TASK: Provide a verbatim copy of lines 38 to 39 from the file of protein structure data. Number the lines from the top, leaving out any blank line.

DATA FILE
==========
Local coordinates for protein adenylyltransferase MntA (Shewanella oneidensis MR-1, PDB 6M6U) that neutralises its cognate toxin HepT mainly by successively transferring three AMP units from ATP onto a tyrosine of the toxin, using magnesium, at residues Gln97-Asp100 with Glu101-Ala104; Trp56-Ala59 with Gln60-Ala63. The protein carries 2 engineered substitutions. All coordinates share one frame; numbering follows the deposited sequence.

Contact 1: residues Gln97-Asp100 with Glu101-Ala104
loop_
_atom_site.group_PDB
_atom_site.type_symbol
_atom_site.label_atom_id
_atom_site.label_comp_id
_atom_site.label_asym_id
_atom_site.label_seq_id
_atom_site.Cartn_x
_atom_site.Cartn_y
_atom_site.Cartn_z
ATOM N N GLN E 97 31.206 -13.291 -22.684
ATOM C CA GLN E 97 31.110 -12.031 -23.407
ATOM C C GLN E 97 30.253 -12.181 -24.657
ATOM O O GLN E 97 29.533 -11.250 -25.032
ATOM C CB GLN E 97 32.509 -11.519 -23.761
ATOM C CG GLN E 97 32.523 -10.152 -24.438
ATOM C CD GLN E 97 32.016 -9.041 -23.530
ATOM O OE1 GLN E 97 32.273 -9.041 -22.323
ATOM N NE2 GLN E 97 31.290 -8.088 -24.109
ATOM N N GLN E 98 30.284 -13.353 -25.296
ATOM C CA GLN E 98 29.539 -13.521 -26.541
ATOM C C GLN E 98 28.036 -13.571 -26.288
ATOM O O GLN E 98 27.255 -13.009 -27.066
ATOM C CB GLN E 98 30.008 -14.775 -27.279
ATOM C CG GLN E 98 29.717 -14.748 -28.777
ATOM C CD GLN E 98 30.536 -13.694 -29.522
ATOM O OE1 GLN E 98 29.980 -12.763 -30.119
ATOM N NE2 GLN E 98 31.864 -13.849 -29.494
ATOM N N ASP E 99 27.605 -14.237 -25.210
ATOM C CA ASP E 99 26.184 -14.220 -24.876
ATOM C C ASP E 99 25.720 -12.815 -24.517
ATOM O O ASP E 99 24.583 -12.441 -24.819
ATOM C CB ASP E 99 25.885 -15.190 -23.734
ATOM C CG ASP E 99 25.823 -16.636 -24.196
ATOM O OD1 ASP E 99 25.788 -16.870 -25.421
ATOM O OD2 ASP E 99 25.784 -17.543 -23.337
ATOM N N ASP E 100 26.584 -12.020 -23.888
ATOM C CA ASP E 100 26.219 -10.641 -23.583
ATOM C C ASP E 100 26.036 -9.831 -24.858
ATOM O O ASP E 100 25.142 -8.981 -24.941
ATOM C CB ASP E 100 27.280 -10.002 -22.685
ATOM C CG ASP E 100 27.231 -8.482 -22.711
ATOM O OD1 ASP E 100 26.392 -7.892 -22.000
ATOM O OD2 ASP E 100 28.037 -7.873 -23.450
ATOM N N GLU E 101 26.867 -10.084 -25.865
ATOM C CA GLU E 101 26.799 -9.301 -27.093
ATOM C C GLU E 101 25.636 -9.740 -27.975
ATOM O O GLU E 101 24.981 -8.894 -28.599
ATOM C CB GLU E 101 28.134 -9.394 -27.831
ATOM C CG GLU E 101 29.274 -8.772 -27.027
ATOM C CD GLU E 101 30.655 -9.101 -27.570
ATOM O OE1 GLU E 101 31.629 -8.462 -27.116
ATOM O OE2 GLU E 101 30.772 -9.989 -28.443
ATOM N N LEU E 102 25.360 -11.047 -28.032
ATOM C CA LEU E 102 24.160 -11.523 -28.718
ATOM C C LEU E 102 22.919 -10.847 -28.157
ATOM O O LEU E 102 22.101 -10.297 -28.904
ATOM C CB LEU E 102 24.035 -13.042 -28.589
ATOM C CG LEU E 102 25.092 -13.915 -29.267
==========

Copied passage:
ATOM O OD2 ASP E 99 25.784 -17.543 -23.337
ATOM N N ASP E 100 26.584 -12.020 -23.888